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Obama Inauguration
Jeff Christensen  /  AP
Under the gaze of Abraham Lincoln's imposing statue, Bruce Springsteen belted out "Come on up for the rising," a martial band right below him, a gospel choir right behind him. Flags were everywhere.
updated 1/18/2009 3:21:07 PM ET 2009-01-18T20:21:07

Under the gaze of Abraham Lincoln's imposing statue, Bruce Springsteen belted out "Come on up for the rising," a martial band right below him, a gospel choir right behind him. Flags were everywhere.

It was a signature snapshot of rock, race and tradition intermingled, just one piece of Americana on Sunday as some of the biggest names in show business commanded the marbled sweep of the Lincoln Memorial in front of a vast sea of people — and four dancing Obamas.

U2, Beyonce, James Taylor, Garth Brooks and Usher were among the A-list performers who served as opening acts for a president-elect ascending to the White House in two days.

Several hundred thousand people flanked the reflecting pool, filling the Mall past the World War II Memorial and back to the Washington Monument. They transformed a historical staging ground of protest into a roaring celebration.

They cheered for Obama's arrival. They cheered for each high-energy act and for the two magnificent bald eagles that stretched and flapped their wings on cue from their handlers on the stage.

They cheered for Obama when he asserted, "The dream of our founders will live on in our time."
U.S. Park Police Chief Sal Lauro said the crowd appeared to be similar in size to the one that rang in the millennium on New Year's Eve nine years ago. An estimated 300,000 people attended that event.

All the checkpoints surrounding the area were closed before the show began because of concerns about crowding, Lauro said. He said crowd was well-behaved.

There was no red carpet, but the event had the feel of a Hollywood awards ceremony, with stars taking the stage to praise, serenade and even impersonate the next president. Their music was loud, their faces enlarged on jumbo TV screens for the masses in the distance, all under a gray sky.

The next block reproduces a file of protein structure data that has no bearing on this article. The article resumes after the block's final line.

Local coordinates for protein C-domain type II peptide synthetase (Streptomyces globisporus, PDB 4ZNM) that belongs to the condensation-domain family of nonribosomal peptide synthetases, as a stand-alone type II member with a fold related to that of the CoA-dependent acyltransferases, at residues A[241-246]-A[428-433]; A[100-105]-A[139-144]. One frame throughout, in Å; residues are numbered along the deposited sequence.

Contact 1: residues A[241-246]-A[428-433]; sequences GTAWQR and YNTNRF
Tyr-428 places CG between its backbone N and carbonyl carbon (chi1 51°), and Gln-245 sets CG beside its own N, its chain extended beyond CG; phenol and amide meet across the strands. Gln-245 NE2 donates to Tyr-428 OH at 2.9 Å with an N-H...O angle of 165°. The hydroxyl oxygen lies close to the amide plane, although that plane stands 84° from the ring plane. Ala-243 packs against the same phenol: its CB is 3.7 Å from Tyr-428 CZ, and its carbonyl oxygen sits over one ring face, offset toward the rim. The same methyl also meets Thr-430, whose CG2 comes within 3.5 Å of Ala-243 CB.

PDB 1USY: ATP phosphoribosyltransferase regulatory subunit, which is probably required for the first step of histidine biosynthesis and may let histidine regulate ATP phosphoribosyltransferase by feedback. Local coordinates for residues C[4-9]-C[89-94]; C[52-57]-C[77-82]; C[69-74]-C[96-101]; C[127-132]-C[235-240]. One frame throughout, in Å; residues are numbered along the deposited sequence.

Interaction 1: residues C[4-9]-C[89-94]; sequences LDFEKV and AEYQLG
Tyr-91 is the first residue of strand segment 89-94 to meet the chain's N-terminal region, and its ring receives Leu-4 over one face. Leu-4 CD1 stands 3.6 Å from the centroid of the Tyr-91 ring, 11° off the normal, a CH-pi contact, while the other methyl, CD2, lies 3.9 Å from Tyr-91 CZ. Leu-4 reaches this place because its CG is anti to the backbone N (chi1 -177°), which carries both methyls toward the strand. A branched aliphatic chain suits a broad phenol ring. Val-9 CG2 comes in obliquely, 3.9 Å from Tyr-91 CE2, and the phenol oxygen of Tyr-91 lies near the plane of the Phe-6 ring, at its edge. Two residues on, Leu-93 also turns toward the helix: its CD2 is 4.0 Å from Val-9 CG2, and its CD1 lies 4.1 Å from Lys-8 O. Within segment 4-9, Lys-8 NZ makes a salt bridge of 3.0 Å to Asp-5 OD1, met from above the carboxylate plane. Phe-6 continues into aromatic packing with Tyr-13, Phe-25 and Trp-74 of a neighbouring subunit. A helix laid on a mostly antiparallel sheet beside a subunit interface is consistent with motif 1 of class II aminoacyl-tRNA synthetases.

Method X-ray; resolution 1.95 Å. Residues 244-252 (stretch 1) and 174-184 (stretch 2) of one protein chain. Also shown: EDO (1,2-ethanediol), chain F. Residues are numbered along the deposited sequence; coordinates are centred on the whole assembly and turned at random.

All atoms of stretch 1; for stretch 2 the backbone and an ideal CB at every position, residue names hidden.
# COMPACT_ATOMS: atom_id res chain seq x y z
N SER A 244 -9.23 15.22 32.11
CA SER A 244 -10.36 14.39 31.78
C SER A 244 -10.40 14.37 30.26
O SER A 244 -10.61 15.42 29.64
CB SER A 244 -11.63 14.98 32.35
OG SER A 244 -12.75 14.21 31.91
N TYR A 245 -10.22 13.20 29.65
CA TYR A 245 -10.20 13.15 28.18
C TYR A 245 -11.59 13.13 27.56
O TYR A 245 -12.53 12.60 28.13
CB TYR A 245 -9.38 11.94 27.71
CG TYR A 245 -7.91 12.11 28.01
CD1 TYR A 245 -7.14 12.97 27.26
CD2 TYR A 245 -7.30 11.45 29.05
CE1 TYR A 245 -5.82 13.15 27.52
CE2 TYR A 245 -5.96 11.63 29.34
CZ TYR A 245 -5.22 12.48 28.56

"I want to be in that picture of history," said Caryn Lustig, 27, of Arlington, Va., explaining why she came four hours early. "I want to say I was that little speck behind the tree."

She wore a "Yes We Did" button.

Obama, his wife, Michelle, and their girls sat with Vice President-elect Joe Biden and his wife, Jill, behind bulletproof glass near the stage erected on the steps of the memorial. Helicopters overhead cut through the thick air. Military Humvees blocked street corners.

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Imposing columns of portable potties lined the National Mall at the service of the multitudes.

Video: U2 on Obama’s inauguration

The "We Are One" celebration began with Springsteen, dressed in black, singing "The Rising," with the help of the red-gowned choir. He took a song best known as a call to action following the 2001 terrorist attacks and used it to usher in a new era in politics.

Denzel Washington was the first celebrity to speak, telling the crowd, "We come here knowing that we are all in this together."

Tom Hanks, who as Forrest Gump famously gave a speech at the monument steps and jumped into the reflecting pool, this time appeared in a dark suit and read a somber tribute to Lincoln.

Jamie Foxx brought many in the crowd — and the Obamas — to their feet by repeatedly urging those from Chicago to make some noise: "Chi-town, stand up!" he demanded.

Foxx then launched into a quick impersonation of the president-elect.

The Obamas rose and danced when Stevie Wonder, Usher and Shakira pumped out Wonder's classic "Higher Ground." Brooks' thumping rendition of "Shout!" was supported by a massive choir wearing red and blue jackets against the cold.

"America, we are one," Beyonce told the crowd after singing a closing rendition of "America, the Beautiful."

The words of other presidents were invoked from the stage — from Ronald Reagan back. John Kennedy's call to national service and Franklin Roosevelt's appeal to face down fear were played to the throngs.

The concert came on the eve of the day that honors Martin Luther King Jr., which itself precedes the inauguration by one day.

Obama's imminent historic achievement in becoming the first black president was celebrated on the same steps where King famously imagined a "table of brotherhood" of white and black. In that "I Have a Dream" speech of 1963, he never quite imagined this.

More on: The Inauguration | Barack Obama

Copyright 2009 The Associated Press. All rights reserved. This material may not be published, broadcast, rewritten or redistributed.

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